We invert Amy Lowell's minimalist poem, "A Lover" for participants who write a letter using a typewriter.
“If I could catch the green lantern of the firefly
I could see to write you a letter” (“A Lover,” Lowell).
We invite participants to several conversations: First, we suggest participants type a letter on our mid-twentieth century green Remington typewriter. Participants experience the smell of grass (infused into our roll of typewriter paper) and the flash of green fireflies, hanging from a mobile above the Remington. Using the typewriter prompts a microcontroller to actuate the “green lanterns” we created by folding LED lights into origami fireflies, strung in flight on a mobile. Research shows that nostalgia can be triggered by the senses. Given this, the two authors have positioned the installation so participants touch of the keys of the typewriter, hear the “click clack” of the keys, smell the summertime grass, and see the green glow of the fireflies.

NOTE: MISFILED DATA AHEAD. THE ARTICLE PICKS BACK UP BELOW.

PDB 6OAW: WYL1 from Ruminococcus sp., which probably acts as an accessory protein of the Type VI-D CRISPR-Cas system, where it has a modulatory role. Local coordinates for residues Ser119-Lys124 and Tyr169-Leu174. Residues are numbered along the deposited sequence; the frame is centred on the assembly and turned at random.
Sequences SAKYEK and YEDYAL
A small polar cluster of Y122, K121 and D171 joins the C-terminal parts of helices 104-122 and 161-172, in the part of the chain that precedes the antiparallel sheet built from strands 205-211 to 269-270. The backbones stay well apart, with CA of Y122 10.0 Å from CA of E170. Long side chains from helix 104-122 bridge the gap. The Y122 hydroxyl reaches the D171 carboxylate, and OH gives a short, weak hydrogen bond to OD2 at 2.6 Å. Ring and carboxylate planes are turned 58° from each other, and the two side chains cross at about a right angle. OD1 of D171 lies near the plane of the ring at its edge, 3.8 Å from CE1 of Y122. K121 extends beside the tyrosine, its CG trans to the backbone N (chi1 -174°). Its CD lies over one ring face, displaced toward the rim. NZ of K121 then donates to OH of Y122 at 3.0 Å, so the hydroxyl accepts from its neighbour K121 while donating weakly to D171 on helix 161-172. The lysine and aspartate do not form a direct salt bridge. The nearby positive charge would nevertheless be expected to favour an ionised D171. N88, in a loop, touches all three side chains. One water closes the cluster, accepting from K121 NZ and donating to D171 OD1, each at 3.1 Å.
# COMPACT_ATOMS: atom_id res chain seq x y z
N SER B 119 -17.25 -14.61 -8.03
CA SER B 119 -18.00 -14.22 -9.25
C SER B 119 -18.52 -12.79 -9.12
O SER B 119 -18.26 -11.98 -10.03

Nostalgia is a “sentimental longing or wistful affection for the past.” In a sense, nostalgia invites a conversation with one’s past self. The second conversation happens outside of the installation, where participants can learn to fold origami fireflies while reflecting on the letter they typed (or, if they did not participate, consider the person to whom they may have addressed a letter) at the installation. During this activity, Dr. Drogos will talk with visitors about their experience with the installation to investigate how new media art can provoke nostalgia, and if that nostalgia is related to an increased sense of social-connectedness (Cheung et al., 2013).
The third and ongoing conversation is between the two authors, burrough, a media artist, and Drogos, a social scientist. The authors’ conversation meets at the intersection of psychology and participatory media art to explore the possible worlds that their own sensory input can trigger.